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Lindsey Graham’s long and winding road to the Fulton County Courthouse

By Tom Baxter

When future generations try to figure out what in the world was going on in our era,  they’re going to have a particularly hard time understanding Lindsey Graham.

Over 28 years in the U.S. House and Senate, Graham has moved politically so many times it can be hard to distinguish his flips from his flops. He came to Congress in the Contract with America class of 1994, then joined a group of renegade Republicans who unsuccessfully tried to oust Newt Gingrich before Gingrich successfully ousted himself. He’s teamed with Democrats on important legislation and later called for their criminal prosecution.

Then of course there’s been what the Almanac of American Politics described in 2020 as “the biggest and most confounding political transformation of any lawmaker over the past two years,” the South Carolina senator’s transformation from John McCain’s closest ally to staunch supporter of McCain’s nemesis, Donald Trump.

“If you don’t want to get re-elected, you’re in the wrong business,” Graham has said, and that cold focus on the bottom line explains a lot about him, but not quite everything. At times he has shown real independence, such as his support for the Supreme Court nomination of Sonia Sotomayor and Elena Kagan. Before he came out in favor of Trump’s Muslim ban, he was censured by the Greenville County Republican Party for supporting immigration reform.

Maybe the best explanation for Graham’s behavior is the political territory he has occupied. His old House district had never elected a Republican before him, and the Senate seat he took later was the one that had been held by the original Republican convert, Strom Thurmond. Over time he has attempted to fuse some of the folksiness of the previous generation of Southern Democrats, presenting himself as the son of a mill town “beer joint” owner, with the torqued-up conservatism of the rising Republican majority.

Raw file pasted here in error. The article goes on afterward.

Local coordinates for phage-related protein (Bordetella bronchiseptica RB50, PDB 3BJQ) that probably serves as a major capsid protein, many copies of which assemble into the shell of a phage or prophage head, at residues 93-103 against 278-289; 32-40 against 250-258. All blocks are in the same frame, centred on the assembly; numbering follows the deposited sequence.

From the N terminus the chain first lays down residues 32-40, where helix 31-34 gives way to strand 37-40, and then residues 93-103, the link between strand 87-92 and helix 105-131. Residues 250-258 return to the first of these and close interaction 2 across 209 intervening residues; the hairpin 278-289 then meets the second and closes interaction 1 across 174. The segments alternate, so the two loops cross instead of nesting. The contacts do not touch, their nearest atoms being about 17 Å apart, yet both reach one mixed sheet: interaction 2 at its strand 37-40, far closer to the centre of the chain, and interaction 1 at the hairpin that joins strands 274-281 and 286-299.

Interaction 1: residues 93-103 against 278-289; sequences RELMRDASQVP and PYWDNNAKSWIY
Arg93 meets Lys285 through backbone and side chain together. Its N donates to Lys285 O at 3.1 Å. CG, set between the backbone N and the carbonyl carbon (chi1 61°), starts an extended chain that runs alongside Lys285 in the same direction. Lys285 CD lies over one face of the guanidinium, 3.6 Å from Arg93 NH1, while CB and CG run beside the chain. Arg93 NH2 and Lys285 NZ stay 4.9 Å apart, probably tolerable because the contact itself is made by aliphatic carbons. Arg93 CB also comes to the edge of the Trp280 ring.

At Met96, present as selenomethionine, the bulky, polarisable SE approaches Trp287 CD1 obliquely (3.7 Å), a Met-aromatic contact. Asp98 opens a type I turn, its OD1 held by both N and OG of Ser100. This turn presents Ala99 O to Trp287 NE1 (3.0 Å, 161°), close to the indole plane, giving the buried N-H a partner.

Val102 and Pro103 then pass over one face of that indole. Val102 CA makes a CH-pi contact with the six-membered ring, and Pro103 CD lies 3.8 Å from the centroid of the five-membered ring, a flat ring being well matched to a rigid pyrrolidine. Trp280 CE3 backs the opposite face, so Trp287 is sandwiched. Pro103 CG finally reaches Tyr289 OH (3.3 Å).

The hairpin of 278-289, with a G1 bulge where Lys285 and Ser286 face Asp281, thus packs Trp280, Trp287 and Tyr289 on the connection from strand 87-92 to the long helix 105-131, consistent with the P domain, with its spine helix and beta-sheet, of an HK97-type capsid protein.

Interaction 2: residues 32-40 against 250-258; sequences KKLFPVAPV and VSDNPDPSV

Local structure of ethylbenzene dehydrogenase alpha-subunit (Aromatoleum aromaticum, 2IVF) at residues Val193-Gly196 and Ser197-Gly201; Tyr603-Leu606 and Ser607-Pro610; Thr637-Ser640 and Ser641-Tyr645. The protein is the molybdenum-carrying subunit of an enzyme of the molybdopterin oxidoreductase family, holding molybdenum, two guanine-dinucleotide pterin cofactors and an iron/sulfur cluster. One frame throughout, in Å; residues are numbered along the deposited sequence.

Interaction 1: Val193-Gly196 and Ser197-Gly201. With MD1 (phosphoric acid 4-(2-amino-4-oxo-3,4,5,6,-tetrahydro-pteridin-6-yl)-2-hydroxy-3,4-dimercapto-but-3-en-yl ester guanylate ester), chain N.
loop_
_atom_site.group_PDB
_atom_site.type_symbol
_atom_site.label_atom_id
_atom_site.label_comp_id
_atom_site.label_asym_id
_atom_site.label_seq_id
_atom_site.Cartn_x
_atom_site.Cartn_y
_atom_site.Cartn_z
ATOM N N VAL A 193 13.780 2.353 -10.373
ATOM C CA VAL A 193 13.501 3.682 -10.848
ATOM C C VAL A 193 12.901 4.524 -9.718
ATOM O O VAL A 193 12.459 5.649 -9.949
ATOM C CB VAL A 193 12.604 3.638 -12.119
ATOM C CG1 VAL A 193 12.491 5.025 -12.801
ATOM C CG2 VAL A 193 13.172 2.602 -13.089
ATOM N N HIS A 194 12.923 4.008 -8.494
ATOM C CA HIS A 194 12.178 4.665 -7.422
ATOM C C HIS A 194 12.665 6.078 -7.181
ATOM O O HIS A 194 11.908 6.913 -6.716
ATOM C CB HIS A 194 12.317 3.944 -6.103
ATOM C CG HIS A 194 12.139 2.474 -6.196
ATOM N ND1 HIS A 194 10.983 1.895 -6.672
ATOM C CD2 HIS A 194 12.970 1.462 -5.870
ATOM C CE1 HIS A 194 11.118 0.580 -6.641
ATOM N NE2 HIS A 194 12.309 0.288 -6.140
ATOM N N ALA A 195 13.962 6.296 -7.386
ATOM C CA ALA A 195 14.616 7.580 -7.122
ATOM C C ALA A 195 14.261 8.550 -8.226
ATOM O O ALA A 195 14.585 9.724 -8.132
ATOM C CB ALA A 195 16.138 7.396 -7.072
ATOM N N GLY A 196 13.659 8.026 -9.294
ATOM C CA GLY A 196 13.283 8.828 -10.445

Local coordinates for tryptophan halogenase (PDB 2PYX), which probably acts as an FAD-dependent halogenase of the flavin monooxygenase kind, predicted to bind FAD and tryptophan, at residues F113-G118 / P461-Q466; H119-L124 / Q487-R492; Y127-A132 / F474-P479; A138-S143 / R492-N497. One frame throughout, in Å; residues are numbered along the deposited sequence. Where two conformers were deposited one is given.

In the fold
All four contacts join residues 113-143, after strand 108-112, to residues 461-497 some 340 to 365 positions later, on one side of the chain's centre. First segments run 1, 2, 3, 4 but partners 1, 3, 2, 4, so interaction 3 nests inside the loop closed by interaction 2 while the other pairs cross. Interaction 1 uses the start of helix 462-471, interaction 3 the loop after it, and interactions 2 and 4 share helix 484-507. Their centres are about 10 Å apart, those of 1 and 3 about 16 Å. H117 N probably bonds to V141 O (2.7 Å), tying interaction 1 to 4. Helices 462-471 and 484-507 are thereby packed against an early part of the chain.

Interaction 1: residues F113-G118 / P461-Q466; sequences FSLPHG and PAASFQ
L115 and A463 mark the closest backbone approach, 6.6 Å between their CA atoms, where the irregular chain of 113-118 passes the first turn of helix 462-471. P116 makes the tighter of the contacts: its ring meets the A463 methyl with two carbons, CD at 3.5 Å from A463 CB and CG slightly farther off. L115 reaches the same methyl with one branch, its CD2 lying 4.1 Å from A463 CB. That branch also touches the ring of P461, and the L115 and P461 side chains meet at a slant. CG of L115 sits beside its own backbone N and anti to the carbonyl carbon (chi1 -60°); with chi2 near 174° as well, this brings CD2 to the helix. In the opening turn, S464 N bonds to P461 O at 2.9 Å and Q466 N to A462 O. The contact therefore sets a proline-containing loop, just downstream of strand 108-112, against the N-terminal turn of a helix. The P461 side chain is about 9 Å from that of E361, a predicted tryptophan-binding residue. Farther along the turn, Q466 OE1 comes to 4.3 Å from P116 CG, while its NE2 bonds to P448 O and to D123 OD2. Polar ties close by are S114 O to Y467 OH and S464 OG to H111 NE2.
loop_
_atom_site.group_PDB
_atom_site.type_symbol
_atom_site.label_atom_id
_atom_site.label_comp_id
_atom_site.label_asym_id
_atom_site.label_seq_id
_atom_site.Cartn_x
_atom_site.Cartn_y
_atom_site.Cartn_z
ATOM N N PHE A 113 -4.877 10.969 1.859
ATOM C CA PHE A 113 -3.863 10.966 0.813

Over the weekend, Graham made headlines by saying on Fox, twice, that there will be “riots in the streets,” if Trump is indicted, either for mishandling the classified information recovered at Mar-a-Lago or for attempting to convince Georgia election officials to reverse the results of the 2000 presidential election.

Maybe there will be. After all, since the FBI seized documents from Mar-a-Lago, an FBI office in Ohio has already been attacked by a deranged individual later killed in a police standoff and a suicide outside the U.S. Capitol. Trump has been encouraging the idea that the seizure of documents would cause a violent reaction.

But it may also be that after Jan. 6 and the criminal convictions which followed, Trump’s angriest supporters have lost their appetite for rioting. It’s a testament to the hold Trump still has on the popular imagination that this possibility hasn’t  been very widely considered.

Meanwhile, Graham still has a date with Fulton County district attorney Fani Willis that he may not be able to put off much longer. His effort to have his subpoena quashed is separate from that of Gov. Brian Kemp, but Superior Court Judge Robert McBurney’s rejection of Kemp’s motion on Monday does not bode well for Graham’s effort. McBurney might allow Graham to postpone his grand jury appearance until after the election, although unlike Kemp Graham isn’t on a ballot this year. Sooner or later, however, it looks like Graham will have the chance to try out his folksy charm in the Fulton County Courthouse.

Tom Baxter

Tom Baxter has written about politics and the South for more than four decades. He was national editor and chief political correspondent at the Atlanta Journal-Constitution, and later edited The Southern Political Report, an online publication, for four years. Tom was the consultant for the 2008 election night coverage sponsored jointly by Current TV, Digg and Twitter, and a 2011 fellow at the Robert J. Dole Institute of Politics at the University of Kansas. He has written about the impact of Georgia’s and Alabama's immigration laws in reports for the Center for American Progress. Tom and his wife, Lili, have three adult children and seven grandchildren.


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